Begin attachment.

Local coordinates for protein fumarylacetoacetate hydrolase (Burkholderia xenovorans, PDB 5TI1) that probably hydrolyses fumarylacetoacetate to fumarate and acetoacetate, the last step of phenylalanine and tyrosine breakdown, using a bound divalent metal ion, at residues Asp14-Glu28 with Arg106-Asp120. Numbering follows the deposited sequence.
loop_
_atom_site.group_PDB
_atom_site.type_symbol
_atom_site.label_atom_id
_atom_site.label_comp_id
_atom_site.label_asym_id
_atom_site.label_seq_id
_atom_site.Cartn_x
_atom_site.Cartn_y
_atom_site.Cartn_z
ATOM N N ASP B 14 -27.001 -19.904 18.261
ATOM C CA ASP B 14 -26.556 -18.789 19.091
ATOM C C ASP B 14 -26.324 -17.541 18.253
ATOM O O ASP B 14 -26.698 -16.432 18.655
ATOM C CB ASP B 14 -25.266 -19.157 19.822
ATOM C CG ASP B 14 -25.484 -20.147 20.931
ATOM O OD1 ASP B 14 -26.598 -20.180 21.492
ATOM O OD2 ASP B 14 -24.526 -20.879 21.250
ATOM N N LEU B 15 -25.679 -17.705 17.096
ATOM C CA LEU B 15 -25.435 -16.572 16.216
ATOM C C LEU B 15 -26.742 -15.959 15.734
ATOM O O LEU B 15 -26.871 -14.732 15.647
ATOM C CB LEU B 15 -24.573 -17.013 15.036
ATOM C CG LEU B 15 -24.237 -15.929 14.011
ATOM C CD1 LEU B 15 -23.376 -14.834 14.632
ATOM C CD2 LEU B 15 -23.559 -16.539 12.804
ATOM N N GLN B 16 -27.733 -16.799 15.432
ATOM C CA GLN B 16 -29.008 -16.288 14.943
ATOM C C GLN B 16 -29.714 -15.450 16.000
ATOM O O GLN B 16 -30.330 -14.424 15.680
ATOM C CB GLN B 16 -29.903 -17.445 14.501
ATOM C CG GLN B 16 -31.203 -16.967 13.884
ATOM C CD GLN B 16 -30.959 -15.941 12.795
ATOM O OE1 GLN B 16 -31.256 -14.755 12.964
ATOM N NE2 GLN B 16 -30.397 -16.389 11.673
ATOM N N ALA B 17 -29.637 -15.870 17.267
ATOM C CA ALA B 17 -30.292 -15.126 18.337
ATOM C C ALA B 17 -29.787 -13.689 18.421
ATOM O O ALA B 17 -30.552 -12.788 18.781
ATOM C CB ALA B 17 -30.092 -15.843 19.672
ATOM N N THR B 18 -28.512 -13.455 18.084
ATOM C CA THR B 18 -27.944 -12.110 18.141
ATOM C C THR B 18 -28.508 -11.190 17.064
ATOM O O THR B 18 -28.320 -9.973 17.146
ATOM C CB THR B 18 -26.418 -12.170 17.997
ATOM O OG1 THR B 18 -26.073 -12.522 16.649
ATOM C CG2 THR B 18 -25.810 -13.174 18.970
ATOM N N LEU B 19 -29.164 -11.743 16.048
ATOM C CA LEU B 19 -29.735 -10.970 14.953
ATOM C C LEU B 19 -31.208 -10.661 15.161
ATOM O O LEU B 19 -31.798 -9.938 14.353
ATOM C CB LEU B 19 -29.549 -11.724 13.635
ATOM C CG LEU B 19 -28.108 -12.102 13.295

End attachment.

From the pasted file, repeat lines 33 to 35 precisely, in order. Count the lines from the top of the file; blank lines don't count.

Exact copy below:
ATOM C CG GLN B 16 -31.203 -16.967 13.884
ATOM C CD GLN B 16 -30.959 -15.941 12.795
ATOM O OE1 GLN B 16 -31.256 -14.755 12.964